MADISON - If Republican State Rep. John Nygren is going to win a state senate seat in this month's recall election, it will be as a write-in candidate.
A Dane County judge heard arguments Friday morning on behalf of Nygren, who had hoped to get his name on the ballot for an upcoming recall election. Dane County Judge Richard Niess said the decision of the Government Accountability Board, which disqualified Nygren for the ballot, stands.
The hearing Friday morning stems from a lawsuit filed this week by Rep. John Nygren of Marinette. He argues that he wasn't given a fair chance to make his case to state election officials before they declared him ineligible for the race.
The Government Accountability Board concluded Monday that Nygren turned in only 398 valid voter signatures with his nomination papers, two shy of the minimum required.
The recall election targets Democratic state Sen. Dave Hansen of Green Bay. He's one of nine Wisconsin senators targeted for recall following weeks of wrangling over parts of Gov. Scott Walker's budget bill.
When asked what Nygren says to his supporters, he replied, "I accept responsibility and I'm sorry that I disappointed them and we're going to work hard to rebuild the reputation I've earned over the last few years."
Nygren and his attorneys tried to get his name on the recall ballot, but failed.
"Three signatures are at issue," Judge Richard Niess said during Friday's hearing.
Attorney Eric McLeod argued three signatures should be allowed.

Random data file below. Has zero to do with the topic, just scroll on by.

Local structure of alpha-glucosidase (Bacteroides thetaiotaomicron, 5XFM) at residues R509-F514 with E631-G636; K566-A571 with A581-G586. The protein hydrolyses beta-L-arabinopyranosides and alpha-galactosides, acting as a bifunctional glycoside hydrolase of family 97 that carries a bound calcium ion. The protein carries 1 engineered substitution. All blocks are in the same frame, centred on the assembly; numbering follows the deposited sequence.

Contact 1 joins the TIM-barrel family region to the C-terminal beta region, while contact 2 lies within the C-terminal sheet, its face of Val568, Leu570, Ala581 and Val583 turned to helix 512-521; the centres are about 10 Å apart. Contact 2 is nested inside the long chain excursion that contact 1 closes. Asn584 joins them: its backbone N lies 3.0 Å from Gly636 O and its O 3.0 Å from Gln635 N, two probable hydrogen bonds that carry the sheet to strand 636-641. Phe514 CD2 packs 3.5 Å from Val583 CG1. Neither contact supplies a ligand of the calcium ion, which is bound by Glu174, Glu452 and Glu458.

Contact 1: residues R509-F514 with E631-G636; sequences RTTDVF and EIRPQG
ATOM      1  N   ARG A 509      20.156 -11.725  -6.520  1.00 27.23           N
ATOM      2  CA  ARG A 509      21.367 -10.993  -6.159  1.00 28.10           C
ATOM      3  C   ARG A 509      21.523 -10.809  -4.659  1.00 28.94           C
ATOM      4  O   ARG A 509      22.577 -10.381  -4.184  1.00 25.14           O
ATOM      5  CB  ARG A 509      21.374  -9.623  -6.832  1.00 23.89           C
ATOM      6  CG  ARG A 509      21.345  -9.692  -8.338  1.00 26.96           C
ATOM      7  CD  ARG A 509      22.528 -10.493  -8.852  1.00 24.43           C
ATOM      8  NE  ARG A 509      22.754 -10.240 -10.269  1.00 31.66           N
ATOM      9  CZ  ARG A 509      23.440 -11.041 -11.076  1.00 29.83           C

One man who signed Nygren's nomination papers listed his work address, which is outside of the senate district, and the Government Accountability Board therefore found it invalid. The man's home address, however, is within the district.
"Residential address was omitted, contrary to the statute," Niess said while announcing his ruling.
McLeod also said Nygren signed his own nomination papers as a circulator (someone who looked over the signatures), but did not sign them as a voter. McLeod said Nygren's signature should count.
One woman who signed to get Nygren on the ballot signed another candidate's papers first, and therefore her signature was not valid.
McLeod said she made a mistake, and if the will of the people is to be done, her signature would also be validated.
"I do not believe that there is a clear duty or a legal right to have her signature counted on the ballot," said Niess.
The judge went on to say the will of the people is done through the Government Accountability Board.
"I am not surprised that the judge ruled, but you never know," said Kevin Kennedy, Government Accountability Board after the hearing. "The important thing is that we have a decision and can proceed with the election. We were prepared to move forward, whatever decision the judge had."
Nygren says will not appeal the judge's ruling, and will continue to serve as a state representative for those in Northeast Wisconsin.
Nygren's attorney says he is disappointed with the ruling and believed his client had enough signatures, but the judge saw it differently.
The Associated Press contributed to this report.
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